Read this pamphlet. Study it. Then read FM 100-6, our capstone publication for information operations. We will not fully realize the potential of the information revolution without human influence and the understanding of soldiers and leaders who link and integrate information, technology, and action.

William W. Hartzog
General, U. S. Army

Operating Environment

The Army is changing the way it does business because of rapid advances in technology, especially in the information arena. Today's environment has become increasingly complex and will become even more so in the future. Developments in information technology are revolutionizing how nations, organizations and people interact. The Army is taking full advantage of the capabilities that this dynamic environment presents.

A global information environment (GIE) electronically links organizations and individuals around the globe. Characterized by a merging of civilian and military information networks and technologies, this interconnection of communications networks, computer data bases and consumer electronics puts vast amounts of information at a user's fingertips.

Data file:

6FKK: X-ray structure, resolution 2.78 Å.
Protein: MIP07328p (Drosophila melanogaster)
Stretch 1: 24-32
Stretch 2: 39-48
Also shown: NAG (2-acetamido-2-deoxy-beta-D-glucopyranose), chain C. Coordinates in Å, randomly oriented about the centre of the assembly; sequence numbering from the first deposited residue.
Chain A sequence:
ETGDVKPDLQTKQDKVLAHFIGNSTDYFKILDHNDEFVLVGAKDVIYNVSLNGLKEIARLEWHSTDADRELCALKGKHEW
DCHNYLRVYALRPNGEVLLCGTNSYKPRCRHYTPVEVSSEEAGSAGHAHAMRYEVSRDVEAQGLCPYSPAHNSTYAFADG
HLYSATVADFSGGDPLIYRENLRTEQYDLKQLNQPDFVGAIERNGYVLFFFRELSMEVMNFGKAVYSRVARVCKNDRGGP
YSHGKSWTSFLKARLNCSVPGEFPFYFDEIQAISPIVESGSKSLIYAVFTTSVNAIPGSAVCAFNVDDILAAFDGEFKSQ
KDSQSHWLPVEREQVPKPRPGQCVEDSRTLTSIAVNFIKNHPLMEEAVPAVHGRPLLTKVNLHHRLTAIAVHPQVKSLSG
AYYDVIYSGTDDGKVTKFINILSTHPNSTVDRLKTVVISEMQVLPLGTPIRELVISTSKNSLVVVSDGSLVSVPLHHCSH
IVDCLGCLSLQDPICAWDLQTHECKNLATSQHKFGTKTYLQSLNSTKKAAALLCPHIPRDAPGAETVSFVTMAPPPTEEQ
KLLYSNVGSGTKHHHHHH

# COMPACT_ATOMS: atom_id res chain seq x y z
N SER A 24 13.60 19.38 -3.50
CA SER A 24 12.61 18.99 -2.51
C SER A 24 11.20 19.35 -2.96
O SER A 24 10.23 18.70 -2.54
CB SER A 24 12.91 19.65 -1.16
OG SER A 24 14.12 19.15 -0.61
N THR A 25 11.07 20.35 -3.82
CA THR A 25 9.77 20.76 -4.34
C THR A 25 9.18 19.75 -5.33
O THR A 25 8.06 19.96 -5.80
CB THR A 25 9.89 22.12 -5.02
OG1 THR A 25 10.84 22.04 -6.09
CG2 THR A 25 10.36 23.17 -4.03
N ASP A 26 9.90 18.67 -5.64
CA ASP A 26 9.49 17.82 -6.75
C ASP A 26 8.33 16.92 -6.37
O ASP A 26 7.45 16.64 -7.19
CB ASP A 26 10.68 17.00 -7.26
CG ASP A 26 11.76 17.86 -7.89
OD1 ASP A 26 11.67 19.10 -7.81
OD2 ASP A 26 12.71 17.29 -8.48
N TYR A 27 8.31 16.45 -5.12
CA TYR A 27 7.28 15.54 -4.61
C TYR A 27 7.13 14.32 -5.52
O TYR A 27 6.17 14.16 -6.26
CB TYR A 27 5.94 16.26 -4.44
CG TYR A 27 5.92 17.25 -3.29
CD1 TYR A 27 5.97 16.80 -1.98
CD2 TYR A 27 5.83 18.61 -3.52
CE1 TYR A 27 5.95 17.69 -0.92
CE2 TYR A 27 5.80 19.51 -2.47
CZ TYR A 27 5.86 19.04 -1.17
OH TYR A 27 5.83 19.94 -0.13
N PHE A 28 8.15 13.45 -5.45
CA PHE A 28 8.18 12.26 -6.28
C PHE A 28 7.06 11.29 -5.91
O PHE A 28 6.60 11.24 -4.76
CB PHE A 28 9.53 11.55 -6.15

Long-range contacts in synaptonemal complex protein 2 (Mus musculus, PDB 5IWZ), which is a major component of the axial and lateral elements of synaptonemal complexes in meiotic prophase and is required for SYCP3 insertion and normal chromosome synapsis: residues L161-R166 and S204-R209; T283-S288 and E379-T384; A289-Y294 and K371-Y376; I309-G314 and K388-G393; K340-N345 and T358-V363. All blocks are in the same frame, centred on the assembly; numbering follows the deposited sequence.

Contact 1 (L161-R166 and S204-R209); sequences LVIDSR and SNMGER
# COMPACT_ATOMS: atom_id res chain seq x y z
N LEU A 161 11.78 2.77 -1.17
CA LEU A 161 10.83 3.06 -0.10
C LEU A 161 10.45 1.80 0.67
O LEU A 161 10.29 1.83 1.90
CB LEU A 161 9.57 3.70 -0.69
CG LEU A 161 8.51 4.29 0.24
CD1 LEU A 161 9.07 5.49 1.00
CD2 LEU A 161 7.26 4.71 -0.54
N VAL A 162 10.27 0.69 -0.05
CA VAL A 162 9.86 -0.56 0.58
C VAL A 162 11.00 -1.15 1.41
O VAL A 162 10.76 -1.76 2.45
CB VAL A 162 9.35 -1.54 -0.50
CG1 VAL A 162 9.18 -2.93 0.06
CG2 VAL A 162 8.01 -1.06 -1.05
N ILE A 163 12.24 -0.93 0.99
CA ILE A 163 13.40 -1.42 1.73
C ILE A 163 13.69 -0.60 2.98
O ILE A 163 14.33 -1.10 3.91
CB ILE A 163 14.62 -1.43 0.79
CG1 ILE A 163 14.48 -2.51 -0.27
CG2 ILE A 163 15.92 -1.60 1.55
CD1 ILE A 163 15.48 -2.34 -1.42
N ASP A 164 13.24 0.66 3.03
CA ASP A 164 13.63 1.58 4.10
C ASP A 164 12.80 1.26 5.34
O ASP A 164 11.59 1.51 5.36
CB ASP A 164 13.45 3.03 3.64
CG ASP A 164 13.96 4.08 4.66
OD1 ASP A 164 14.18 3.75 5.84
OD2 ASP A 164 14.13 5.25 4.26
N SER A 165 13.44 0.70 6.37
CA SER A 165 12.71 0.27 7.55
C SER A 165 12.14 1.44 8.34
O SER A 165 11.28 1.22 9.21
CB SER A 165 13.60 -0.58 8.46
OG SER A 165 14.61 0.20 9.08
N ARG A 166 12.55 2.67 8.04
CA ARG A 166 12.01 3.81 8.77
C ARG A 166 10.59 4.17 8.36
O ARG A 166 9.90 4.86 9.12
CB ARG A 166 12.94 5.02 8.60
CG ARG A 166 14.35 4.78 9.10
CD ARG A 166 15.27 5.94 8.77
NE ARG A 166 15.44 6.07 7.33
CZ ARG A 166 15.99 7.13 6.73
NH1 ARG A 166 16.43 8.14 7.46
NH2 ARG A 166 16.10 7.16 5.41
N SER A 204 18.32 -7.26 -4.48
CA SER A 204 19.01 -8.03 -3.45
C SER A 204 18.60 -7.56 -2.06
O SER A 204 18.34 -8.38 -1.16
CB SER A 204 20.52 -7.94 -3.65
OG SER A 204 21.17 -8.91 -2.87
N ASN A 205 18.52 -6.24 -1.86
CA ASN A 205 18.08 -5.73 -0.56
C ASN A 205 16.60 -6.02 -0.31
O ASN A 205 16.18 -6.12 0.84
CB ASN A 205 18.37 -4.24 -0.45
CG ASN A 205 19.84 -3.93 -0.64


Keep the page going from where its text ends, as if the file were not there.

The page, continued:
Current and emerging electronic technologies permit a global audience to view every aspect of a military operation in near real time. This worldwide telecommunications web transcends military, media and nongovernmental entities. It includes many actors, agencies, and influences outside the traditional view of military conflict.

The military information environment (MIE) consists of both friendly and adversary military and nonmilitary information systems. It also includes organizations that support, enable or significantly influence a military operation.

The MIE--
Reaches into space from the home station to the area of operation.
Reaches into time, from the alert phase through the redeployment phase.
Reaches across purposes, from tactical missions to economic end states.
Includes people, from deployed soldiers and families at home to local or regional populations and global audiences.